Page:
Mazomanie church fire

Firefighters work to put out the fire at the United Church of Christ in Mazomanie early Sunday. The bell tower and steeple were destroyed.

The steeple and bell tower of a 127-year-old church in Mazomanie burned down early Sunday during a thunderstorm.

The fire at the United Church of Christ occurred at about 2:50 a.m., and firefighters put it out shortly after, the Dane County 911 Center said. No one was injured.

Pastor Denise Cole said her church was not able to hold services Sunday morning, and is looking for elsewhere in the Mazomanie community to hold services while repairs are made.

In addition to the bell tower and steeple being destroyed, the church also sustained water damage, Cole said.

Cole said the fire was likely started by lightning, but officials have not confirmed a cause. A neighbor whose house is next door was awakened by a lightning strike at about 1:52 a.m., Cole said.

Just after 3 a.m., Cole got a call that her church was on fire.

When she drove to the site with her husband, she could see flames from the top of the steeple as rain poured down outside.

Dane County Dispatch said the Mazomanie and Black Earth fire departments responded.

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Cole said while she wanted to run away from the fire to stay safe, the firefighters helped save her church.

“At this point, I’m still just so humbled by the firefighters,” Cole said. “They’re on ladders all the way up to the top of the steeple with hoses.”

United Church of Christ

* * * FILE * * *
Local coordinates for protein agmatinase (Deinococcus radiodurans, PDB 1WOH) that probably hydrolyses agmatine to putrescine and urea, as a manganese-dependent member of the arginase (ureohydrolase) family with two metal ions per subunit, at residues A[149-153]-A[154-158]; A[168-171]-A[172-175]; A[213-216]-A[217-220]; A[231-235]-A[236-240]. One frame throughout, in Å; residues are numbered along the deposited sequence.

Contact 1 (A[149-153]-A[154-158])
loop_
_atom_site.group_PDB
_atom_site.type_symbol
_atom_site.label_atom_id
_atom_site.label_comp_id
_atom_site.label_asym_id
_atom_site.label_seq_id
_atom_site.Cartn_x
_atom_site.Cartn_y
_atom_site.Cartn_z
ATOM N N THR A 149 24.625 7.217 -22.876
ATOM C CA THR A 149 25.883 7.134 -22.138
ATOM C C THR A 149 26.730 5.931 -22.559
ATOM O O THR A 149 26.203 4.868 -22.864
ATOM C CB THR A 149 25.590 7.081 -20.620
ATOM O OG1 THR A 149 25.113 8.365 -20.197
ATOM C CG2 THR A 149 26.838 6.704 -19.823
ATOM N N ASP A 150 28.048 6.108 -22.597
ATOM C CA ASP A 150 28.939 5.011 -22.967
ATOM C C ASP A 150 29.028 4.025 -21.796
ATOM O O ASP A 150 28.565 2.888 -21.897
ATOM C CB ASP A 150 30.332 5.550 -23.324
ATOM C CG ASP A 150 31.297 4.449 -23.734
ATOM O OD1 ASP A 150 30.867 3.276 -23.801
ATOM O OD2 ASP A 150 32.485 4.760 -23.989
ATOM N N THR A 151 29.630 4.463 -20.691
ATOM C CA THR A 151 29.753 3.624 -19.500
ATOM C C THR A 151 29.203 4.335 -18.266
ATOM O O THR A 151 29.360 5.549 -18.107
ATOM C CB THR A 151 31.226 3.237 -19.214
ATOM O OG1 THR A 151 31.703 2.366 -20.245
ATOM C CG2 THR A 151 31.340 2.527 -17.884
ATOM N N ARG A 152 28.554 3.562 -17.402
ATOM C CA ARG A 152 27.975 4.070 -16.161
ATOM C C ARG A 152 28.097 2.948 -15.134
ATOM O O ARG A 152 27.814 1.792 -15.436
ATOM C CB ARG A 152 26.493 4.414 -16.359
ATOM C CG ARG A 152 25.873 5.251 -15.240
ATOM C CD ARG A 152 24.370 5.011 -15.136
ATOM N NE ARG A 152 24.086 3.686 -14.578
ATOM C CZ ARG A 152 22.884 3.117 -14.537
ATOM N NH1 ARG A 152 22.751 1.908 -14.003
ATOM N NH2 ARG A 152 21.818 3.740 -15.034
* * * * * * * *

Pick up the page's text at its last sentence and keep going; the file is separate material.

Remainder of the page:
The steeple and bell tower of the United Church of Christ, seen prior to a fire Sunday that caused the small church to cancel its services.

The United Church of Christ congregation is more than 150 years old. Their first building was constructed in 1871, but burned down in 1891. The church standing now was built in 1892, Cole said.

The current congregation is about 45 to 60 people, and about 20 to 25 people attend on any given Sunday, she said.

Cole said she is thankful firefighters saved the rest of the building. She is unsure of the total cost of the damage, but said the church does have insurance.

“I could see … that the sanctuary, which is the bulk of our building, was still intact,” Cole said. “This is going to be OK.”

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Emily Hamer is a general assignment reporter for the Wisconsin State Journal. She joined the paper in April 2019 and was formerly an investigative reporting intern at the Wisconsin Center for Investigative Journalism.